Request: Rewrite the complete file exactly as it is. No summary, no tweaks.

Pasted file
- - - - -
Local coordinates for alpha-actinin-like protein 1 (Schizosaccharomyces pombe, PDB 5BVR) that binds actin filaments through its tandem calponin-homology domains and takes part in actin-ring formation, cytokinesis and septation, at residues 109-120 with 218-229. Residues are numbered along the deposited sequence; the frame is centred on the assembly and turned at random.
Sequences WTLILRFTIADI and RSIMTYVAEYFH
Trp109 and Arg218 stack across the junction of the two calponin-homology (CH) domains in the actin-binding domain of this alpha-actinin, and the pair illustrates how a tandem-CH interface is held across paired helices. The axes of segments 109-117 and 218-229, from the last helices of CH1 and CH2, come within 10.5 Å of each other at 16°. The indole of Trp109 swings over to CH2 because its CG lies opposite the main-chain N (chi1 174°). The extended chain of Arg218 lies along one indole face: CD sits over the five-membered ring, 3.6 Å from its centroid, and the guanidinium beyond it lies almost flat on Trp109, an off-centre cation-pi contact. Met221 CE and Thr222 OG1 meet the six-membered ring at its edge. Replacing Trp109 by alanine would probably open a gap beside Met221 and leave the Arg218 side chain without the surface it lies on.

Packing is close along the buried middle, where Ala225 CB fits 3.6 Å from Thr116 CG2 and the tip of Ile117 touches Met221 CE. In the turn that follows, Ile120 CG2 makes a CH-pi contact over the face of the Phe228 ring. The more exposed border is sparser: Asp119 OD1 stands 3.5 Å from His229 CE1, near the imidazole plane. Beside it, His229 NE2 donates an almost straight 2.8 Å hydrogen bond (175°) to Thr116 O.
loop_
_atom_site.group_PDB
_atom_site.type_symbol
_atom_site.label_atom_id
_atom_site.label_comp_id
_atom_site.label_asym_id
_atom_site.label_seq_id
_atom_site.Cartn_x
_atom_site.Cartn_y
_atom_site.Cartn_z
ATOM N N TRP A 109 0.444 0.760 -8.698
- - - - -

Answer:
Local coordinates for alpha-actinin-like protein 1 (Schizosaccharomyces pombe, PDB 5BVR) that binds actin filaments through its tandem calponin-homology domains and takes part in actin-ring formation, cytokinesis and septation, at residues 109-120 with 218-229. Residues are numbered along the deposited sequence; the frame is centred on the assembly and turned at random.
Sequences WTLILRFTIADI and RSIMTYVAEYFH
Trp109 and Arg218 stack across the junction of the two calponin-homology (CH) domains in the actin-binding domain of this alpha-actinin, and the pair illustrates how a tandem-CH interface is held across paired helices. The axes of segments 109-117 and 218-229, from the last helices of CH1 and CH2, come within 10.5 Å of each other at 16°. The indole of Trp109 swings over to CH2 because its CG lies opposite the main-chain N (chi1 174°). The extended chain of Arg218 lies along one indole face: CD sits over the five-membered ring, 3.6 Å from its centroid, and the guanidinium beyond it lies almost flat on Trp109, an off-centre cation-pi contact. Met221 CE and Thr222 OG1 meet the six-membered ring at its edge. Replacing Trp109 by alanine would probably open a gap beside Met221 and leave the Arg218 side chain without the surface it lies on.

Packing is close along the buried middle, where Ala225 CB fits 3.6 Å from Thr116 CG2 and the tip of Ile117 touches Met221 CE. In the turn that follows, Ile120 CG2 makes a CH-pi contact over the face of the Phe228 ring. The more exposed border is sparser: Asp119 OD1 stands 3.5 Å from His229 CE1, near the imidazole plane. Beside it, His229 NE2 donates an almost straight 2.8 Å hydrogen bond (175°) to Thr116 O.
loop_
_atom_site.group_PDB
_atom_site.type_symbol
_atom_site.label_atom_id
_atom_site.label_comp_id
_atom_site.label_asym_id
_atom_site.label_seq_id
_atom_site.Cartn_x
_atom_site.Cartn_y
_atom_site.Cartn_z
ATOM N N TRP A 109 0.444 0.760 -8.698